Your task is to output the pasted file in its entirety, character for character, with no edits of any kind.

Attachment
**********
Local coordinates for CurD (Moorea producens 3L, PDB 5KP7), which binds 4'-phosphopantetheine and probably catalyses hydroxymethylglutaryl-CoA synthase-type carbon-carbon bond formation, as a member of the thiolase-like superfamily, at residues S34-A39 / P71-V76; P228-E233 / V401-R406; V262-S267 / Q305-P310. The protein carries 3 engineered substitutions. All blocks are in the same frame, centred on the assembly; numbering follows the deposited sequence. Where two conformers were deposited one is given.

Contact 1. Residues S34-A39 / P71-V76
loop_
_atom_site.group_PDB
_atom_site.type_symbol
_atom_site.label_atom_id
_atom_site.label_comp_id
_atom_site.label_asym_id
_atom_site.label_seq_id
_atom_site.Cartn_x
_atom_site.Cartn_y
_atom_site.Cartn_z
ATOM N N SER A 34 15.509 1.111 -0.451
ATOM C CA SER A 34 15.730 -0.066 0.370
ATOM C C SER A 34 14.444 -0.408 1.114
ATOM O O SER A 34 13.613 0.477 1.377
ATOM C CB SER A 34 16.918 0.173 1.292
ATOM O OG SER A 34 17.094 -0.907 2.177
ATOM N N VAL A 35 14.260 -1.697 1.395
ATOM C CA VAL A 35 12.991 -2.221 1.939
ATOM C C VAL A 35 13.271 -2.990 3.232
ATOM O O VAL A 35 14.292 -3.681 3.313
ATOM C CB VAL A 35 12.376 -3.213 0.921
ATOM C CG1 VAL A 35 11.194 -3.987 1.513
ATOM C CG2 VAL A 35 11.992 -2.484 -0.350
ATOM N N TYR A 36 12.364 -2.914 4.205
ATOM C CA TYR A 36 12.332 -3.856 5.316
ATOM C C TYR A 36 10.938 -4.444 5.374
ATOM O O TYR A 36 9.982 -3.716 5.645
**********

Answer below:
Local coordinates for CurD (Moorea producens 3L, PDB 5KP7), which binds 4'-phosphopantetheine and probably catalyses hydroxymethylglutaryl-CoA synthase-type carbon-carbon bond formation, as a member of the thiolase-like superfamily, at residues S34-A39 / P71-V76; P228-E233 / V401-R406; V262-S267 / Q305-P310. The protein carries 3 engineered substitutions. All blocks are in the same frame, centred on the assembly; numbering follows the deposited sequence. Where two conformers were deposited one is given.

Contact 1. Residues S34-A39 / P71-V76
loop_
_atom_site.group_PDB
_atom_site.type_symbol
_atom_site.label_atom_id
_atom_site.label_comp_id
_atom_site.label_asym_id
_atom_site.label_seq_id
_atom_site.Cartn_x
_atom_site.Cartn_y
_atom_site.Cartn_z
ATOM N N SER A 34 15.509 1.111 -0.451
ATOM C CA SER A 34 15.730 -0.066 0.370
ATOM C C SER A 34 14.444 -0.408 1.114
ATOM O O SER A 34 13.613 0.477 1.377
ATOM C CB SER A 34 16.918 0.173 1.292
ATOM O OG SER A 34 17.094 -0.907 2.177
ATOM N N VAL A 35 14.260 -1.697 1.395
ATOM C CA VAL A 35 12.991 -2.221 1.939
ATOM C C VAL A 35 13.271 -2.990 3.232
ATOM O O VAL A 35 14.292 -3.681 3.313
ATOM C CB VAL A 35 12.376 -3.213 0.921
ATOM C CG1 VAL A 35 11.194 -3.987 1.513
ATOM C CG2 VAL A 35 11.992 -2.484 -0.350
ATOM N N TYR A 36 12.364 -2.914 4.205
ATOM C CA TYR A 36 12.332 -3.856 5.316
ATOM C C TYR A 36 10.938 -4.444 5.374
ATOM O O TYR A 36 9.982 -3.716 5.645